An animal study from the Perelman School of Medicine at the University of Pennsylvania has found that a nonsteroidal anti-inflammatory drug (NSAID) changed the composition and diversity of gut microbes as a result of which how the drug is broken down changed and hindered its effectiveness.
It is known that gut bacteria that comprises the gastrointestinal microbiome have a significant role to play in the metabolism of most chemicals humans ingest. To be precise, gut bacteria are involved in the digestion of over 30 U.S. Food and Drug Administration (FDA) approved drugs. This is one of the motivating factors behind studies of microbe-driven breakdown of clinically important drugs. The findings of the study were published this month in the journal eLife.
Interactions between gut bugs in mice and the NSAID indomethacin (similar to ibuprofen and naproxen) inhibit the action of cyclooxygenases (COX) -1 and -2. NSAIDs block these COX enzymes and reduce fatty acids called prostaglandins in the body revealed Xue Liang, PhD, first author of the study and a postdoctoral researcher in the lab of senior author Garret A FitzGerald, MD, chair of the department of Systems Pharmacology and Translational Therapeutics and director of the Institute for Translational Medicine and Therapeutics. He added that because of this characteristic of NSAIDs, they reduce inflammation, pain, and fever. But, prostaglandins are also known to protect stomach lining cells and promote blood clotting and since they are reduced, NSAIDs can give rise to ulcers and bleeding in the stomach.
As a part of the study, the team of researchers tested indomethacin in mice at clinically relevant doses during both acute and chronic exposure. It was found that both doses suppressed production of prostaglandins and caused damage to the small intestine of the mice, similar to the upper and lower gastrointestinal complications induced by NSAIDs in humans. Increased permeability, ulceration, bleeding, and perforation in the intestinal tract were some of the damage induced.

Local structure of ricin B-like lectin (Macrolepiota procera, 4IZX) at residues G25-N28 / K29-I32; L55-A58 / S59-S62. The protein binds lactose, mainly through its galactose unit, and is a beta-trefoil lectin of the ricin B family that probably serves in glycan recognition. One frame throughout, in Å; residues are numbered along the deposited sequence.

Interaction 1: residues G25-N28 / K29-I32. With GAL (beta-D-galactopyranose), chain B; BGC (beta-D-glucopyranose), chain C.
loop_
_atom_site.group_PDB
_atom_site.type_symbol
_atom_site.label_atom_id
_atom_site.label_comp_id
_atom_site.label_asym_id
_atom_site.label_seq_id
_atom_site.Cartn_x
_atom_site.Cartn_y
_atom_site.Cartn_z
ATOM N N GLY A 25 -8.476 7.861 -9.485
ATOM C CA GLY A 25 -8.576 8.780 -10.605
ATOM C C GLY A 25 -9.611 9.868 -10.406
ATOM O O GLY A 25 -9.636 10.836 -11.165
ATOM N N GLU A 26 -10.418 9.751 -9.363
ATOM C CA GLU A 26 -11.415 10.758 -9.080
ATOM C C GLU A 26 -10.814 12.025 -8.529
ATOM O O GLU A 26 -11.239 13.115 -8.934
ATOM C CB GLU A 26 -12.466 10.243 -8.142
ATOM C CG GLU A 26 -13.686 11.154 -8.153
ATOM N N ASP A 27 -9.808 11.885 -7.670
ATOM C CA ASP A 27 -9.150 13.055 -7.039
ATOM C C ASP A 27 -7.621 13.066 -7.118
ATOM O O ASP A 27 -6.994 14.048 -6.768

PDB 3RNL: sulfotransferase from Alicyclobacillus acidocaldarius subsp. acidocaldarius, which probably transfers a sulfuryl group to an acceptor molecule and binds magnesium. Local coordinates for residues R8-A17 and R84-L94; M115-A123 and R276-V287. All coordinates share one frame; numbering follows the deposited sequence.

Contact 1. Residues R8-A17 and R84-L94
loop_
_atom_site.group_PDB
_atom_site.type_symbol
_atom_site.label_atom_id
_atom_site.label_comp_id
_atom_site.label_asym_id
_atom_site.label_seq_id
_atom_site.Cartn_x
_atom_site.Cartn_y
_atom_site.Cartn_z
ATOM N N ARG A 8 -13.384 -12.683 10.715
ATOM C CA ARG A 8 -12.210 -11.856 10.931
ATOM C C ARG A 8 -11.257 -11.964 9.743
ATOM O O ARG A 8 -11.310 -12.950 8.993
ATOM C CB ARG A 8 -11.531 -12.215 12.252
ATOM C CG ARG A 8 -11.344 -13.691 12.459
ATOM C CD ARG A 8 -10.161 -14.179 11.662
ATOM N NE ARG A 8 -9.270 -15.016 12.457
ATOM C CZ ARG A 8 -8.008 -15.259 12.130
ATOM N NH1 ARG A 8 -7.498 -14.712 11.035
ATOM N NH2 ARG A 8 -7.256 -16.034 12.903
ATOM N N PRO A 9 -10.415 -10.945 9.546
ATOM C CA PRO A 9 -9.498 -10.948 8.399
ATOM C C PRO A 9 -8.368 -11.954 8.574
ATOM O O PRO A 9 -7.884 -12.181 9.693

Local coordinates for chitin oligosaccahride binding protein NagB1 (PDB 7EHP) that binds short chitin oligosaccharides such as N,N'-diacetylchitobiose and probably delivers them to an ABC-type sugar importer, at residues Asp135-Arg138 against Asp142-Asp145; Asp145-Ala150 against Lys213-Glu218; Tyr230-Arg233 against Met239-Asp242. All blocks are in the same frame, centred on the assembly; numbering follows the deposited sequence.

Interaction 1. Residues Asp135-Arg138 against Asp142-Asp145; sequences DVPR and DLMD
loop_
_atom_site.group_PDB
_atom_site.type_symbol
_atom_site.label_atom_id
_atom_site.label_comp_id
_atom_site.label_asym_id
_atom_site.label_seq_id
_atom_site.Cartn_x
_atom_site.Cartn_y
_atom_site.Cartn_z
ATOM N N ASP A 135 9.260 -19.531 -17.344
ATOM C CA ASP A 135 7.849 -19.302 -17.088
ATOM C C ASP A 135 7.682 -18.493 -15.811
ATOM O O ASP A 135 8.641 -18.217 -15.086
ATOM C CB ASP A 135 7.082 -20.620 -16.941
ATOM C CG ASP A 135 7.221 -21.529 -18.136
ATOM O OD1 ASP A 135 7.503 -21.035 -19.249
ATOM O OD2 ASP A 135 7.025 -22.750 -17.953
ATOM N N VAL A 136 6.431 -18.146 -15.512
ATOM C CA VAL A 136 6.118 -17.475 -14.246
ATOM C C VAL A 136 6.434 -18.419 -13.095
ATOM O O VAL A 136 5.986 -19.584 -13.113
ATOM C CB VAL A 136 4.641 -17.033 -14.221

When deep gene sequencing of gut microbiota was done, it was found that exposure to both doses of indomethacin in animal experiments shifted the composition of intestinal bacteria towards a pro-inflammatory structure. It led to the expansion of Peptococcaceae species and Erysipelotrichaceae species in the gut microbiota, as well as the underrepresentation of the S24-7 species in fecal microbiota.
To further the study, the researchers had to test the impact of intestinal microbes on the metabolism of indomethacin. For this the team used antibiotics to deplete the microbiota and then compared metabolism in treated and control mice. It was found that the antibiotic suppression of intestinal bacteria significantly reduced activity by the bacteria enzyme ?-glucuronidase. Indomethacin reabsorption into the circulation was reduced due to the absence of the enzyme and it resulted in increased elimination, a shortened half-life, and reduced exposure to the drug. All this resulted in reduction of the drug's ability to suppress pro-inflammatory prostaglandins.
Liang opined that there are considerable individual differences in the composition of the gut bacteria in humans due to age, diet, time of day, etc., and a result their responses to indomethacin can be varying. He further added that the drug-microbe interactions in this study provide clear-cut candidate mediators of individualized drug responses to be studied in the future.
In the next leg of their study, the researchers are keen on investigating whether gut microbiota composition would be differently influenced by COX-1- or COX-2-specific inhibition, as COX-2 inhibitors show less gastrointestinal complications. They also aim to find whether taking this NSAID at different times of day might lead to higher efficacy and less side effects in animal models and eventually in humans. Other areas to explore include finding if alterations in gut microbiota composition are a driver or a passenger in gastrointestinal ailments, after the ingestion of indomethacin.